details_boost_tree_spark | R Documentation |
sparklyr::ml_gradient_boosted_trees()
creates a series of decision trees
forming an ensemble. Each tree depends on the results of previous trees.
All trees in the ensemble are combined to produce a final prediction.
For this engine, there are multiple modes: classification and regression. However, multiclass classification is not supported yet.
This model has 7 tuning parameters:
tree_depth
: Tree Depth (type: integer, default: 5L)
trees
: # Trees (type: integer, default: 20L)
learn_rate
: Learning Rate (type: double, default: 0.1)
mtry
: # Randomly Selected Predictors (type: integer, default: see
below)
min_n
: Minimal Node Size (type: integer, default: 1L)
loss_reduction
: Minimum Loss Reduction (type: double, default: 0.0)
sample_size
: # Observations Sampled (type: integer, default: 1.0)
The mtry
parameter is related to the number of predictors. The default
depends on the model mode. For classification, the square root of the
number of predictors is used and for regression, one third of the
predictors are sampled.
boost_tree( mtry = integer(), trees = integer(), min_n = integer(), tree_depth = integer(), learn_rate = numeric(), loss_reduction = numeric(), sample_size = numeric() ) %>% set_engine("spark") %>% set_mode("regression") %>% translate()
## Boosted Tree Model Specification (regression) ## ## Main Arguments: ## mtry = integer() ## trees = integer() ## min_n = integer() ## tree_depth = integer() ## learn_rate = numeric() ## loss_reduction = numeric() ## sample_size = numeric() ## ## Computational engine: spark ## ## Model fit template: ## sparklyr::ml_gradient_boosted_trees(x = missing_arg(), formula = missing_arg(), ## type = "regression", feature_subset_strategy = integer(), ## max_iter = integer(), min_instances_per_node = min_rows(integer(0), ## x), max_depth = integer(), step_size = numeric(), min_info_gain = numeric(), ## subsampling_rate = numeric(), seed = sample.int(10^5, 1))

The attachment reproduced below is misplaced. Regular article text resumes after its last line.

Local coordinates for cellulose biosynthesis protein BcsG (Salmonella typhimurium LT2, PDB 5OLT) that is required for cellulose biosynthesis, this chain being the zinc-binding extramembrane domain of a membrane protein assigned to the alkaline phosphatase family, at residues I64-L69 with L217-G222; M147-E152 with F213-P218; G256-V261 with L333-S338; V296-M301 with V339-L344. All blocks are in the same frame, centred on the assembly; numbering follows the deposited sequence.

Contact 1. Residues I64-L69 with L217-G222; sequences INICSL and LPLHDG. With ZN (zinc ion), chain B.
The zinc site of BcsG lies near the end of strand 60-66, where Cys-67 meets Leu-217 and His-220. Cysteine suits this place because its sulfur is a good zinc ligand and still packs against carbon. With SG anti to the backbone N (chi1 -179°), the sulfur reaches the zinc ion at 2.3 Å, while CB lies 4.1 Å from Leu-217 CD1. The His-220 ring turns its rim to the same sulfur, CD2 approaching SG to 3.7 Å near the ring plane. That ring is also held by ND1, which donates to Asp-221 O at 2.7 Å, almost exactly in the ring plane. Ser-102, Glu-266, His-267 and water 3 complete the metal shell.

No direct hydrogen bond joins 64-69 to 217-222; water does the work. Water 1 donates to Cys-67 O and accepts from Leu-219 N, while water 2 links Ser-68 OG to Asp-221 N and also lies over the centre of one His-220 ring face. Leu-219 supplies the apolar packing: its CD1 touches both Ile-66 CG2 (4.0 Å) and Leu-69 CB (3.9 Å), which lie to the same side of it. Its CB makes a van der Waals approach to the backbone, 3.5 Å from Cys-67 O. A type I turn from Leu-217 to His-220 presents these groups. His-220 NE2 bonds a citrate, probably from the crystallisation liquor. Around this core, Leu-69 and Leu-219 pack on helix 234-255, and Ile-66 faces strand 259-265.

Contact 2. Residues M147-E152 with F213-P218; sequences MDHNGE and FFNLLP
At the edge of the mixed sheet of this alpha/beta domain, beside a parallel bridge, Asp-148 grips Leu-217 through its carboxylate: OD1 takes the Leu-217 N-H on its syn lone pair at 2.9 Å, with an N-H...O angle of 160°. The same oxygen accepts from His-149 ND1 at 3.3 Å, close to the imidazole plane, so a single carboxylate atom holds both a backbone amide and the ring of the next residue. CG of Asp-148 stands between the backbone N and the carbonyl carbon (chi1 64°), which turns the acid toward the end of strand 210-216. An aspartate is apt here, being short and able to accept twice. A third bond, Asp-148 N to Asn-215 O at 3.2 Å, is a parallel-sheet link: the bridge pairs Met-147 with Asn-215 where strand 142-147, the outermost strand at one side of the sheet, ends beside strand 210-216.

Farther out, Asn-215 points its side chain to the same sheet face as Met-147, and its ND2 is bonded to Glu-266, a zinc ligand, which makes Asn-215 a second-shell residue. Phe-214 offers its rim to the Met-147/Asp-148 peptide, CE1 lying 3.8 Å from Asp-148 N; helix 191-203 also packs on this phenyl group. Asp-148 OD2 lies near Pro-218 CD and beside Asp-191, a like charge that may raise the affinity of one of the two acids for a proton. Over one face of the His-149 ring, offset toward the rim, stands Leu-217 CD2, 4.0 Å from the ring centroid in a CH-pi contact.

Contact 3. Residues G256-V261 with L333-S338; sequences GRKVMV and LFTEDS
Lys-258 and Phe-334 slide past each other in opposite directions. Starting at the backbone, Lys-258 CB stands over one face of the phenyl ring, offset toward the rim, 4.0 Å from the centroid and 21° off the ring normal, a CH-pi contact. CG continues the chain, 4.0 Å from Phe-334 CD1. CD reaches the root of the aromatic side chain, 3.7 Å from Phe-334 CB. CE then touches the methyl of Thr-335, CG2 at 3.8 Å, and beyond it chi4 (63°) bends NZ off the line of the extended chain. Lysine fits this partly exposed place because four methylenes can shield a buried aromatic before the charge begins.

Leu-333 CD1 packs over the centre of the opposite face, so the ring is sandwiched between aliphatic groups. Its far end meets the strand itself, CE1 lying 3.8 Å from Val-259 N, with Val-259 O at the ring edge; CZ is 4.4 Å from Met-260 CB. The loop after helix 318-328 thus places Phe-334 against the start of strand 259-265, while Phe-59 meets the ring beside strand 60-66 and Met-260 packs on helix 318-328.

boost_tree( mtry = integer(), trees = integer(), min_n = integer(), tree_depth = integer(), learn_rate = numeric(), loss_reduction = numeric(), sample_size = numeric() ) %>% set_engine("spark") %>% set_mode("classification") %>% translate()
## Boosted Tree Model Specification (classification) ## ## Main Arguments: ## mtry = integer() ## trees = integer() ## min_n = integer() ## tree_depth = integer() ## learn_rate = numeric() ## loss_reduction = numeric() ## sample_size = numeric() ## ## Computational engine: spark ## ## Model fit template: ## sparklyr::ml_gradient_boosted_trees(x = missing_arg(), formula = missing_arg(), ## type = "classification", feature_subset_strategy = integer(), ## max_iter = integer(), min_instances_per_node = min_rows(integer(0), ## x), max_depth = integer(), step_size = numeric(), min_info_gain = numeric(), ## subsampling_rate = numeric(), seed = sample.int(10^5, 1))
This engine does not require any special encoding of the predictors.
Categorical predictors can be partitioned into groups of factor levels
(e.g. {a, c}
vs {b, d}
) when splitting at a node. Dummy variables
are not required for this model.
This model can utilize case weights during model fitting. To use them,
see the documentation in case_weights and the examples
on tidymodels.org
.
The fit()
and fit_xy()
arguments have arguments called
case_weights
that expect vectors of case weights.
Note that, for spark engines, the case_weight
argument value should be
a character string to specify the column with the numeric case weights.
For models created using the "spark"
engine, there are several things
to consider.
Only the formula interface to via fit()
is available; using
fit_xy()
will generate an error.
The predictions will always be in a Spark table format. The names will be the same as documented but without the dots.
There is no equivalent to factor columns in Spark tables so class predictions are returned as character columns.
To retain the model object for a new R session (via save()
), the
model$fit
element of the parsnip object should be serialized via
ml_save(object$fit)
and separately saved to disk. In a new session,
the object can be reloaded and reattached to the parsnip object.
Luraschi, J, K Kuo, and E Ruiz. 2019. Mastering Spark with R. O’Reilly Media
Kuhn, M, and K Johnson. 2013. Applied Predictive Modeling. Springer.
Add the following code to your website.
For more information on customizing the embed code, read Embedding Snippets.